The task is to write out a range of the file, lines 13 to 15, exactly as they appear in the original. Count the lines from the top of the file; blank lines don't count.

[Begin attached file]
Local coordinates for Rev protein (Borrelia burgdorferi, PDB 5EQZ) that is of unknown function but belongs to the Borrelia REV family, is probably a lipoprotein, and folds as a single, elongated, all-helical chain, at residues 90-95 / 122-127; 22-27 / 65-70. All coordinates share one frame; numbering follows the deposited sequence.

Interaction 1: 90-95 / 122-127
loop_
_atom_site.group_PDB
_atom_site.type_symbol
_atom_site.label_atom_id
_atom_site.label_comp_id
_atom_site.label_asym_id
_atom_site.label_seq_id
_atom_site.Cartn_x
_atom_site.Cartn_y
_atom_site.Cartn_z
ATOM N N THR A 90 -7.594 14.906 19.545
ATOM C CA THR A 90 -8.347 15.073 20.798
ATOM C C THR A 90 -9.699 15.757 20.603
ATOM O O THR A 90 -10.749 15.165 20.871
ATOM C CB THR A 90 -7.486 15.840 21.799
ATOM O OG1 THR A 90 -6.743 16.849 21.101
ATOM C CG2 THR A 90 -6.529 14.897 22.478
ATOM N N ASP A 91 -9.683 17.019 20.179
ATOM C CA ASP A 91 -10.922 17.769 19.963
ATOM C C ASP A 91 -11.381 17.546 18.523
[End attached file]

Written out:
ATOM N N THR A 90 -7.594 14.906 19.545
ATOM C CA THR A 90 -8.347 15.073 20.798
ATOM C C THR A 90 -9.699 15.757 20.603